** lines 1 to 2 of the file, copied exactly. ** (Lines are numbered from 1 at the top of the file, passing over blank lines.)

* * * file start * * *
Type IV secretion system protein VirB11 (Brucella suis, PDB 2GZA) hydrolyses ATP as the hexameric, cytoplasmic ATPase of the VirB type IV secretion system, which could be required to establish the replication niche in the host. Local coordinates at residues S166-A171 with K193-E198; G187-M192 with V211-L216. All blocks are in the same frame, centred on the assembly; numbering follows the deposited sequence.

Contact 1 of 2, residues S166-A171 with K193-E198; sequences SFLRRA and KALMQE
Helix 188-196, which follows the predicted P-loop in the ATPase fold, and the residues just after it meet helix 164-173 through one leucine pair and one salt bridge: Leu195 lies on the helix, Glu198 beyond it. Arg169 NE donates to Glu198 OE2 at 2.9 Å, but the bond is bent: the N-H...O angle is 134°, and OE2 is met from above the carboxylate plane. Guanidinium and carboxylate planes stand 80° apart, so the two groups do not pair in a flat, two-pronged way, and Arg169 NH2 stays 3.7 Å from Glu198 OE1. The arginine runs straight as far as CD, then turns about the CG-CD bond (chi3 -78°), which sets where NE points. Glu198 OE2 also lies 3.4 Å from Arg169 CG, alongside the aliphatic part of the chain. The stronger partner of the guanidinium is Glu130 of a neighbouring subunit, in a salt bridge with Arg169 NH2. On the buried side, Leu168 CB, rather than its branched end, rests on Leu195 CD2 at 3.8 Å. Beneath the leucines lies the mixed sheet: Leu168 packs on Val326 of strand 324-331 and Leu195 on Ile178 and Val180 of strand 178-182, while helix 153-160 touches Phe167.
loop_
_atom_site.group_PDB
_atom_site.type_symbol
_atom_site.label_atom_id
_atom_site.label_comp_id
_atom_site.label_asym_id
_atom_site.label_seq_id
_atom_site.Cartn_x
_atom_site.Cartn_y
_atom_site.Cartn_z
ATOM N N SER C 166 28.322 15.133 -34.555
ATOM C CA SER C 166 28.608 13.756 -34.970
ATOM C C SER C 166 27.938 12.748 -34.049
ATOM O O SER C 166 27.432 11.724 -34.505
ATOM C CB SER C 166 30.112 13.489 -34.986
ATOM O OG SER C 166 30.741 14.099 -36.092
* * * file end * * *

Type IV secretion system protein VirB11 (Brucella suis, PDB 2GZA) hydrolyses ATP as the hexameric, cytoplasmic ATPase of the VirB type IV secretion system, which could be required to establish the replication niche in the host. Local coordinates at residues S166-A171 with K193-E198; G187-M192 with V211-L216. All blocks are in the same frame, centred on the assembly; numbering follows the deposited sequence.

Contact 1 of 2, residues S166-A171 with K193-E198; sequences SFLRRA and KALMQE